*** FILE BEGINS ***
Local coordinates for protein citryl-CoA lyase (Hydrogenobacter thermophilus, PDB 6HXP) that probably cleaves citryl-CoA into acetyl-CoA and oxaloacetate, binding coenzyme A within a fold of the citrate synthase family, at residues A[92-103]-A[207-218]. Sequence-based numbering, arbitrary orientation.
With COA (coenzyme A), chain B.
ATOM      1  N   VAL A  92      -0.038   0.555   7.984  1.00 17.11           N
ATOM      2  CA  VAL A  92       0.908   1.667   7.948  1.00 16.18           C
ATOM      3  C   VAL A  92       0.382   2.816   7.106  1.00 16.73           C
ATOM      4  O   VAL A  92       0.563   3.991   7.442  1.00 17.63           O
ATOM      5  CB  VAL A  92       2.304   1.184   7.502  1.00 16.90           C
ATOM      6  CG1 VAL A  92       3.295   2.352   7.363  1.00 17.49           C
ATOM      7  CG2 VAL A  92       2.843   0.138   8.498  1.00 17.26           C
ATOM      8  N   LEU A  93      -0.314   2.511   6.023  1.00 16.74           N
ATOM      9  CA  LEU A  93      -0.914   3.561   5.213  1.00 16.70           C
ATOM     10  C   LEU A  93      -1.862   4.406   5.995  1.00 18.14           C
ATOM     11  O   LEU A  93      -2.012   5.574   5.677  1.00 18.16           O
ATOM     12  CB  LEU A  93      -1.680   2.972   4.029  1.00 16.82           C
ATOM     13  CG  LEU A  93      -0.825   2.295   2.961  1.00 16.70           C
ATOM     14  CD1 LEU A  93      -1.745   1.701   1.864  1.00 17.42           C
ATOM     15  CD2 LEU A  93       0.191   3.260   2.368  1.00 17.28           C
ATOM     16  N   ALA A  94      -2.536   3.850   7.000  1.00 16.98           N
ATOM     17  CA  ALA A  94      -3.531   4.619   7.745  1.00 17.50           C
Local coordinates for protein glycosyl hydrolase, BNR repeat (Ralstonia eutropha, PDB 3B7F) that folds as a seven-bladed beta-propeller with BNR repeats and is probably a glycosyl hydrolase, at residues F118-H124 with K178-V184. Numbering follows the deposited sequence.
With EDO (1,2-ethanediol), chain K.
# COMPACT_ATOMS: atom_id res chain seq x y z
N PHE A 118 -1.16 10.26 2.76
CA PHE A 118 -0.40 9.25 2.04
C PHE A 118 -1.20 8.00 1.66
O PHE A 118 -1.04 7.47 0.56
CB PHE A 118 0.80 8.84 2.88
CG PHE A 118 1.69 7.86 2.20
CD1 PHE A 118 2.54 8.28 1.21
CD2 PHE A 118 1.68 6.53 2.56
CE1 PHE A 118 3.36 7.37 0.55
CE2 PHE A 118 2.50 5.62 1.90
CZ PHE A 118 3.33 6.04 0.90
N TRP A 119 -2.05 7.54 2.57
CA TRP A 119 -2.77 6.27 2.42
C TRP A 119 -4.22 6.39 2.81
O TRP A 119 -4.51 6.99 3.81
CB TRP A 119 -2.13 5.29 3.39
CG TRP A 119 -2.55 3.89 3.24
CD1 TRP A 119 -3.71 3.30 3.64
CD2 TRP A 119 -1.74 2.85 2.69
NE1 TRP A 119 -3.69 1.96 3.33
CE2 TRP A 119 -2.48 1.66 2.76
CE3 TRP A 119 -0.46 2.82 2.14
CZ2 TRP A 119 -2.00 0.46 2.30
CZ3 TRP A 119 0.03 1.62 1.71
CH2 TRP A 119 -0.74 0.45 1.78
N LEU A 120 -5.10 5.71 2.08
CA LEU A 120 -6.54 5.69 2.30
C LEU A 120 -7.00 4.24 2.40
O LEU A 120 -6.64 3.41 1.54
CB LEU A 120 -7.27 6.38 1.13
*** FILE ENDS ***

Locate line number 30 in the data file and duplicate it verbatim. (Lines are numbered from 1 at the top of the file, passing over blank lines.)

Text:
CD2 PHE A 118 1.68 6.53 2.56